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Classic Recommendations for 2024

By Megan Powell, Magali Prel, Natasha Smith and Mia Walby 


As 2024 begins, whether you’re setting a resolution to delve into more classics or simply looking for a captivating read to start the year, we hope you can find something in our list of recommended reads. While the new year is a time for fresh starts, in these timeless classics you can still find a world of new knowledge. Rediscover a passion for reading in some of our well-loved favourites which we hope can continue to enrich and inspire – make 2024 a year filled with exploring and enjoying literature.


Flowers for Algernon by Daniel Keyes

In Daniel Keyes’ poignant, timely novel Flowers for Algernon, he tracks the emotional and intellectual evolution of his protagonist, Charlie, through a series of journal entries. Charlie Gordon, a man with intellectual disabilities, undergoes a ground-breaking experiment to develop his intelligence. In the introspective quality of the novel, Keyes astutely captures the way society sneers at those who they don’t view as serving a function to them, exposing the cruelty of such prejudice and imploring the reader to exercise more empathy. While it is a work of science fiction, the novel is primarily concerned with prompting us to contemplate humanity, as well as the fundamental need to connect to and be understood by others.

Keyes’ heart-breaking exploration of the human condition makes this novel a compelling choice for a reflective and thought-provoking start to the new year, offering moving, profound insights that will linger throughout 2024 and beyond. Quick-paced, impactful and powerful, it is a book everyone should read at least once in their lives.


Letters from a Stoic by Seneca the Younger

Letters from a Stoic is a collection of 124 letters written by Seneca the Younger during his retirement years after working for the Emperor Nero for over ten years. His letters contain advice on how to live a fulfilling life. Seneca often references the works of philosophers, such as Epicurus, and poets like Virgil and Ovid. Seneca’s philosophy and outlook on life is inspired by Stoicism, a branch of philosophy founded by Zeno of Citium.

The Stoics believed that God manifested itself in the natural world and the universe, and thus preached living in accordance with nature, both our own and that of the universe. The art of living well comes from knowing what the right thing to do is. They also believed that there are some things which are in our control and some which are not, and that we should solely focus on the things we can control and not preoccupy ourselves with things that we have no say over. This can liberate us from unnecessary pain, and may be the right mindset for you to embrace in this new year.


The Grapes of Wrath by John Steinbeck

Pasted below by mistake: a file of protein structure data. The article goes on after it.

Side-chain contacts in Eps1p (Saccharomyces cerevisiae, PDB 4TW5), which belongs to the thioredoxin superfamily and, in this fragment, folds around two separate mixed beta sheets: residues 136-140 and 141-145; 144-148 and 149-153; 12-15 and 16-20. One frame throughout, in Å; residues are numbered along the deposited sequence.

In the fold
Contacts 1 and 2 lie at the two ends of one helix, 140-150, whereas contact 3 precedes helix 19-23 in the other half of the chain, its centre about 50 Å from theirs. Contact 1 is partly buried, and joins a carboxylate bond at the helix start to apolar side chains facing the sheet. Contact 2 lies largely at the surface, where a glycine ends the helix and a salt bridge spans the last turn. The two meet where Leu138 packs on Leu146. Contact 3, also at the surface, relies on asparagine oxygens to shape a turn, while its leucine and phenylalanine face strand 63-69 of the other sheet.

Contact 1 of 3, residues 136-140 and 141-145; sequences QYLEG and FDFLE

Perhaps one of your 2024 reading goals is to delve into the classics that you always hear so much about but have never read before. Let The Grapes of Wrath be at the top of your list – not only is it a powerful novel exploring themes of human dignity, emotion and familial bonds, but it also focuses on new beginnings and hope, so it’s the perfect start to your new year.

Steinbeck introduces the Joad family amidst their hustle and worries as they pack up life in Oklahoma. They begin the long, challenging journey across the country to California during the Great Depression, reeled in by the American Dream and its offer of prosperity. This shines a light on the obstacles many encountered as they searched for a better life, evoking empathy and hope from the reader, as Steinbeck highlights the falsehood of the American Dream’s promises. What remains throughout is human goodness and unbreakable pride that cannot be taken away, where a little kindness goes a long way.


The Call of the Wild by Jack London

Published in 1903, Jack London’s adventure novel The Call of the Wild is one that should make your 2024 to be read list. This classic contains many beloved features of the genre and most notably the exciting narrative following a dog named Buck. Set during the 1890s Klondike Gold Rush, London’s novel follows Buck’s journey to becoming a sled dog, allowing the moral of survival of the fittest to be explored as he navigates this different and more primitive life. Forced from the comforting domesticity in California, the Alaskan climate pushes Buck to change for survival.

To complement this read there are many adaptations to build on your imagination of this read. The most recent is Disney’s film starring Harrison Ford, which is loosely based on the book and not as faithful to the original story as other depictions. However, London encompasses a beautiful story in this short novel alone.


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